Question of the Week: 6/19-6/25/23

Who’s YOUR favorite regimental commander?

13 Responses to Question of the Week: 6/19-6/25/23

  1. Edward B. Fowler of the 14th Brooklyn, with Daniel Leasure of the 100th Pennsylvania a fairly close second.

  2. Colonel Hans Heg, the commander of the 15th Wisconsin Regiment. Heg was a Norwegian immigrant from the town that one of our Exchange Students is from, Lier, near Oslo. He was an abolitionist, and helped rally the large immigrant community around the flag of their adopted country. He served bravely, with the love of his men, eventually achieving brigade command. He was killed at the Battle of Chickamauga, deeply mourned by his men. Members of this group might have heard of the travesty committed against his statue in Madison by severely clueless protesters, who pulled down and desecrated his since restored statue.

  3. Lt. Edmund Kirby, commander of Battery I, First US. USMA ’61. At Chancellorsville he was also put in temporary command of the Fifth Maine Light and was MW. Promoted to Brig. Gen. on his death bed.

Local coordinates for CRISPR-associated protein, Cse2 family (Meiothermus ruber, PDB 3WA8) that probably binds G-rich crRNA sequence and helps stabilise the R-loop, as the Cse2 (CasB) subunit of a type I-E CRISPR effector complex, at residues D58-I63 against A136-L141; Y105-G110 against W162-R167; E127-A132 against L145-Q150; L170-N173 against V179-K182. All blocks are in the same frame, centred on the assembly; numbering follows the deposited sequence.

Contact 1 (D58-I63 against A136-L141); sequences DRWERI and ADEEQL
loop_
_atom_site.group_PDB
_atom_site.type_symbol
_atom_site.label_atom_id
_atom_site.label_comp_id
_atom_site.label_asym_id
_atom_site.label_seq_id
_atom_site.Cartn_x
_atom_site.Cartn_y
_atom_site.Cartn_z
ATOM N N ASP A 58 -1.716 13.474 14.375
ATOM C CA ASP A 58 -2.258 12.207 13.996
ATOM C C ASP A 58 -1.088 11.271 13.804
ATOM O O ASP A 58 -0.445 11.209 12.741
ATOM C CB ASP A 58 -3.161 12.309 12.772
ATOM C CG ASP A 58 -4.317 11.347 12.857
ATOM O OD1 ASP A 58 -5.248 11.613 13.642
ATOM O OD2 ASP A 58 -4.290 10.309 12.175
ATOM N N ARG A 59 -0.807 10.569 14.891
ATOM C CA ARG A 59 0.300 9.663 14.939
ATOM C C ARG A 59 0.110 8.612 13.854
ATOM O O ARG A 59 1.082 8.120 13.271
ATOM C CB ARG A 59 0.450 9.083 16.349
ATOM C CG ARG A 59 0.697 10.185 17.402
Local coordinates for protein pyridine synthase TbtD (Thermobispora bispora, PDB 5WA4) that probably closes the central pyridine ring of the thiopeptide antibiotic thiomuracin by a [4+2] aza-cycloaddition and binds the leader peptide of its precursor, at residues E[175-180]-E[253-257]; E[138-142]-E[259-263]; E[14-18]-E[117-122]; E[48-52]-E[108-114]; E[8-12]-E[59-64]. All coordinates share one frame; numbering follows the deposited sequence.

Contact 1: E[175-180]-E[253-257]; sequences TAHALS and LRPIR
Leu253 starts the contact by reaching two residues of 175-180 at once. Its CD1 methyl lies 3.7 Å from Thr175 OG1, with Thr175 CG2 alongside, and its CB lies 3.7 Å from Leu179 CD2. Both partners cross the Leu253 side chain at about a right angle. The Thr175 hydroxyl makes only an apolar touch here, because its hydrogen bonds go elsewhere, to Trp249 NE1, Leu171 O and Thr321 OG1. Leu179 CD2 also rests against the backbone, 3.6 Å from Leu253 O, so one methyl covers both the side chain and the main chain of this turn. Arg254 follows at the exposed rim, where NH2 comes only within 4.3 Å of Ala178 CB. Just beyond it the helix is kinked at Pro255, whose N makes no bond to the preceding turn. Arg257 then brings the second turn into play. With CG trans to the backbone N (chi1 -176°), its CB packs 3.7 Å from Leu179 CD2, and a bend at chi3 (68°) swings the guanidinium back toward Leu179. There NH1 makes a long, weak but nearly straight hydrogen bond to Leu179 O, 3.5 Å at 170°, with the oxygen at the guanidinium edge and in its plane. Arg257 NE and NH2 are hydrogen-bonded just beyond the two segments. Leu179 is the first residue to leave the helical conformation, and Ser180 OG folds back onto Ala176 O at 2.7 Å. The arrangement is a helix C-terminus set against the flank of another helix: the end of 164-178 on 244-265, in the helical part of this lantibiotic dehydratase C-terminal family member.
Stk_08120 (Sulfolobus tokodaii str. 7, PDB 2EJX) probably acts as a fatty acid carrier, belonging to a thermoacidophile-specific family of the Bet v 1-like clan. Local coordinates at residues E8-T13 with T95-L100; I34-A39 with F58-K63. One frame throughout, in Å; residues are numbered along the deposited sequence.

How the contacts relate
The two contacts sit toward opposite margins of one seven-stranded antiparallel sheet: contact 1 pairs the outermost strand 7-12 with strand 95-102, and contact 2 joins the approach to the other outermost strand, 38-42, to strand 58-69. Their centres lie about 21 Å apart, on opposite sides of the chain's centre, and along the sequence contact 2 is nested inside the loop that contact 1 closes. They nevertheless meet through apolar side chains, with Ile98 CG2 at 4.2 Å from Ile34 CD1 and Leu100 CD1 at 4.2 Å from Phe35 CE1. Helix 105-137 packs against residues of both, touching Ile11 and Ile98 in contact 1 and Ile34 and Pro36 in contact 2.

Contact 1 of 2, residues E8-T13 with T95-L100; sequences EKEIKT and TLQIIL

1. ‘Ned’ was also outstanding in front of the Adams House at Fair Oaks on May 31, 1862. An observer wrote: “The rapidity of the loading and firing of Kirby’s guns sounded like the incessant pounding in some great steam-boiler shop and excited the attention and admiration of General Sumner and the division commanders.”

      1. And a lot of us our looking forward to the release of the book. It’s sorely needed.

  4. Richard H Rush, 6th PA Cav. Who was a west pointer and somehow never made BG, in spite of a good record and reputation. it is a mystery to me why he was never promoted or given any other higher level field commands.

  5. Nathaniel M. Burford of the 19th Texas Cavalry, who resigned his commission, admitting “I have not the genius, nor talent… to make a successful military commander.” His fellow officers enthusiastically agreed.
    He gets points for honesty, at least!

  6. Henry King Burgwyn the 21 year old colonel of the 26th North Carolina who died on July 1, 1863, while his command pushed the 24th Michigan from their position.

  7. Rufus Dawes, 6th Wisconsin … one of the rare bright spots for the Union on the first day at Gettysburg … and the elder brother of another hard-fighting westerner — Major Ephraim Dawes.

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